Last year I reviewed “High Output Management” by the late Andrew Grove, in which he – among other things – writes about ‘the limiting step’; determining the things that have to happen on a schedule that’s absolute, and which can’t be moved. In “Only The Paranoid Survive: How to Exploit the Crisis Points that Challenge Every Company and Career”, Grove covers one huge limiting step; the occurrence of crisis points, which can lead to what he refers to as ‘strategic inflection’.
“A strategic inflection point is when the balance of forces shifts from the old structure, from the old ways of doing business, from the old ways of competing, to the new.” In other words, a strategic inflection point brings on a significant changing of fundamentals, which it’s hard to fully plan for, formally at least. This doesn’t mean that one shouldn’t plan, but that we should look at ways in which we, our teams and our businesses can best respond to change. Grove highlights that change is a constant. For instance, businesses are about creating changes for other businesses, competition is about creating change and technology is about creating change. Grove illustrates this nicely in his Six Forces Diagram (See Fig. 1 below).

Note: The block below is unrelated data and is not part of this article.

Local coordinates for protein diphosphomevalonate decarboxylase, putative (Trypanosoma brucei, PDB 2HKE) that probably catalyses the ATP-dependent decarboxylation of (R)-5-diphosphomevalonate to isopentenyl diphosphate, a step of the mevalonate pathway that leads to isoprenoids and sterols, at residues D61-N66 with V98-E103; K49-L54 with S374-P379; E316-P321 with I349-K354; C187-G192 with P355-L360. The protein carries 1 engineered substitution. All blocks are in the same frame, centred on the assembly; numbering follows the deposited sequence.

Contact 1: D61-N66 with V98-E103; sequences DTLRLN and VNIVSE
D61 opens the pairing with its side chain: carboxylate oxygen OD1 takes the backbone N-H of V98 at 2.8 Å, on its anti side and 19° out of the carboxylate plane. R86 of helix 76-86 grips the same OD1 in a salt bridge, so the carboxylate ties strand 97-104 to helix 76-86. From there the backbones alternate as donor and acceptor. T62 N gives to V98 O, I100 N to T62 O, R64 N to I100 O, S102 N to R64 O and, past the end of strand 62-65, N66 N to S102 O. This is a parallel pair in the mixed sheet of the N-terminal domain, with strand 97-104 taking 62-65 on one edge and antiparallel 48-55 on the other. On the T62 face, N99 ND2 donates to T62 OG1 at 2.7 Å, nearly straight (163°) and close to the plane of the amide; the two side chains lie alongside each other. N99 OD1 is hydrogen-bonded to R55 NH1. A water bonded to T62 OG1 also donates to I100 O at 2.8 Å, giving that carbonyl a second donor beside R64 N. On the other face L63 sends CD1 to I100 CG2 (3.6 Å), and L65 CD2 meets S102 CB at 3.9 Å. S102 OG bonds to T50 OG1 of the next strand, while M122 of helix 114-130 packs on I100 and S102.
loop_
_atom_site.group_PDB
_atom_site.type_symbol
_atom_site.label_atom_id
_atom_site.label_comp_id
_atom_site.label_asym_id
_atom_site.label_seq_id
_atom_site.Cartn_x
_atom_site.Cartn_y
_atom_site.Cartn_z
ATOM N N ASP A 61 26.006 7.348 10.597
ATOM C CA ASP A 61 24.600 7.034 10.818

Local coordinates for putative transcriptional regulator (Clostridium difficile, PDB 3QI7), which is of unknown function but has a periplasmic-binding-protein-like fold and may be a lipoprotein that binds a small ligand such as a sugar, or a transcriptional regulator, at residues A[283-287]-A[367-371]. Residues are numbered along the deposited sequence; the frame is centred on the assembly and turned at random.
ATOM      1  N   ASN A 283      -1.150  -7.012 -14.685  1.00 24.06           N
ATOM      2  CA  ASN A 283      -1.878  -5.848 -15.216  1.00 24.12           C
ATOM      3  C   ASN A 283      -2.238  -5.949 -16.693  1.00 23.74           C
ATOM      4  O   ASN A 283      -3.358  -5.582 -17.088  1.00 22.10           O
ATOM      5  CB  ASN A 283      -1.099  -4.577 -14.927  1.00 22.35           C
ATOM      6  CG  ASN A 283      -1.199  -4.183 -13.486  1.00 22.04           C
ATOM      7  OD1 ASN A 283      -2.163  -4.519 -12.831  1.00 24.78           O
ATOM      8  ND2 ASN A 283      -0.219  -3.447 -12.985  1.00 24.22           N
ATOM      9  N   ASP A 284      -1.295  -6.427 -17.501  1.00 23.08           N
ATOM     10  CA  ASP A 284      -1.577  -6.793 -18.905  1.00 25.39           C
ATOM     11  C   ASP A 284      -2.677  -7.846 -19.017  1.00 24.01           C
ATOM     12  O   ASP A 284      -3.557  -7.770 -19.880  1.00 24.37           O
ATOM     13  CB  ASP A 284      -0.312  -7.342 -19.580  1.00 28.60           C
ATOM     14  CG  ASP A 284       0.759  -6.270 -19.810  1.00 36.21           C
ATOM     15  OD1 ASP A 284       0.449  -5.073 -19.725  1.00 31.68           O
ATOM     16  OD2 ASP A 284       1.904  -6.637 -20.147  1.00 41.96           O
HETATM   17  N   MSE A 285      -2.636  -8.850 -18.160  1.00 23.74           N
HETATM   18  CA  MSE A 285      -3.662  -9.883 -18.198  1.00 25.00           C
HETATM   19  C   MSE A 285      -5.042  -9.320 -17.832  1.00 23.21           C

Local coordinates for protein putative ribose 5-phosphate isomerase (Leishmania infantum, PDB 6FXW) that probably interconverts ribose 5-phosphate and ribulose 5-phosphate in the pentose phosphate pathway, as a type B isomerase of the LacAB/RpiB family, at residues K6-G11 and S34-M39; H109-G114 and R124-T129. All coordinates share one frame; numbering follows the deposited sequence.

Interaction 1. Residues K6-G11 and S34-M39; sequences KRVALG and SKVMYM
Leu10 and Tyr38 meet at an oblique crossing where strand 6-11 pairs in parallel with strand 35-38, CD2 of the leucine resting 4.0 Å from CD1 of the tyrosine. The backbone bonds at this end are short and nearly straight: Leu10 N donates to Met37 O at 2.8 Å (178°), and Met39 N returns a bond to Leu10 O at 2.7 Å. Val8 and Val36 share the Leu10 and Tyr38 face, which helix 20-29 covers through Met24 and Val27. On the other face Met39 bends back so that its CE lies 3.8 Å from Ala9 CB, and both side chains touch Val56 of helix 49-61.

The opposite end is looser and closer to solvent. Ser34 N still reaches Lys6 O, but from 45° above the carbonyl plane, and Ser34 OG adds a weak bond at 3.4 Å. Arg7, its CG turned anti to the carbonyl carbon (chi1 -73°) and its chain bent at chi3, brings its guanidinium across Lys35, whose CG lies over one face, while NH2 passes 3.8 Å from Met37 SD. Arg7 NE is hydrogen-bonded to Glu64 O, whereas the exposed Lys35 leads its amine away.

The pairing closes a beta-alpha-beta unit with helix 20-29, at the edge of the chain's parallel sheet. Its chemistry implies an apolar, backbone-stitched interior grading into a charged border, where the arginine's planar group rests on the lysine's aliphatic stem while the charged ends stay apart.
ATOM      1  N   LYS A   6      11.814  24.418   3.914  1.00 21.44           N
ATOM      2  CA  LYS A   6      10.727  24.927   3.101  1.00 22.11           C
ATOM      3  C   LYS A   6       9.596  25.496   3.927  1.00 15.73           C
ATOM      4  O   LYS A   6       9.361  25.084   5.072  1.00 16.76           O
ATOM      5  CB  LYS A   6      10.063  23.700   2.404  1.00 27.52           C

In “Only the Paranoid Survive”, Grove warns against the ‘inertia of success’ and encourages readers to expose ourselves to the winds of change, and to do so constantly. His point is that strategic inflection isn’t a point; it’s a long, torturous struggle in which we’ll have to manage chaos. Grove has two pieces of advice with respect to chaos:
Let it reign – “Resolution comes through experimentation. Only stepping out of the old ruts will bring new insights.” Whilst not all corporations are set up like this, but Grove stresses the importance of what I call ‘try and learn’ (and try again).
Rein it in – By no means does Grove advocate complete anarchy; top down clarity is needed to keep a lid on the chaos. “Clarity of direction, which includes describing what we’re going after, is exceedingly important at the late stage of the strategic transformation.”
Throughout this journey, a healthy level of transparency and reflection is imperative and I love Grove’s real-life example where he asks his Chairman / CEO at Intel, Gordon Moore, an honest question:
“If we got kicked out and the board brought in a new CEO, what do you think he would do?”
It’s a simple example but to me it’s symptomatic of taking a helicopter view on the change either happening or required, as painful as this process can be.
Main learning point: Especially now that we’re going through challenging and uncertain times, “Only the Paranoid Survive” deserves a good read. Take good note of Grove’s experiences and insights, if you’re keen to not let a crisis go to waste!